While the Justice Department has imposed similar plans on more than a dozen hospitals around the country, NPR's investigation found that none of those hospitals treats predominantly patients who committed or were accused of serious crimes, as California's hospitals do. Now, the Justice Department wants to extend its oversight of two of California's psychiatric hospitals, in part because it says the hospitals haven't gotten a handle on their violence problem.
The state Legislature has been holding hearings on this issue. Psychologist Mona Mosk told lawmakers she was attacked by a patient who was sent to her hospital from a penitentiary "because that person was so dangerous, they couldn't be managed effectively in prison."
Arrests Rare After Assaults
Mosk has been working at Patton State Hospital near San Bernardino, Calif., for more than 10 years. She explained that expectations for personal safety and accountability are completely different in the hospital than they are on the street.
"If anyone came up to you on the street and clocked you in the face, I'm pretty sure they would be arrested," Mosk told lawmakers. But she said that at the hospitals, "arrest is something that happens very rarely, although assaults occur almost on a daily basis."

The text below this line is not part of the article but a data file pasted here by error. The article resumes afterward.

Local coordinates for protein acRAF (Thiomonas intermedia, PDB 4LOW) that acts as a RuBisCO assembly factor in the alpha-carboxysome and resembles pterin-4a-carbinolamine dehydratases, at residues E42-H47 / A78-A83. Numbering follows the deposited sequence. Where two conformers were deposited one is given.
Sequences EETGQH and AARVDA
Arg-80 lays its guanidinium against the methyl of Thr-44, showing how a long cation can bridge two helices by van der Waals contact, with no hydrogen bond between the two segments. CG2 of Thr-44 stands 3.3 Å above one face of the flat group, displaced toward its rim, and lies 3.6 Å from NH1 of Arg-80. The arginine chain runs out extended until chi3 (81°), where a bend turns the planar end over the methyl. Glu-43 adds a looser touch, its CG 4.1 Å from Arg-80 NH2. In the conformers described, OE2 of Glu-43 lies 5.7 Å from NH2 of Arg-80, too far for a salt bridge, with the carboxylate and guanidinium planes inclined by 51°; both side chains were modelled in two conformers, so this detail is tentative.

Reports Of Assaults At Patton State Hospital
Year Crime Reports Cases Sent To District Attorney Cases Rejected By DA Cases Filed By DA
2007 340                 35                                             17                                 18
2008 1,098              27                                               5                                   2
2009 2,023               9                                                3                                   6
2010 1,454              91                                             81                                   8
2011 766                 27                                             16                                  11
Source: California Department of Mental Health
The numbers back her up. According to the Department of Mental Health, last year there were nearly 1,500 assaults at the hospital where Mosk works. Just 91 of those cases were submitted to the San Bernardino County District Attorney for prosecution, and the DA rejected 81 of them.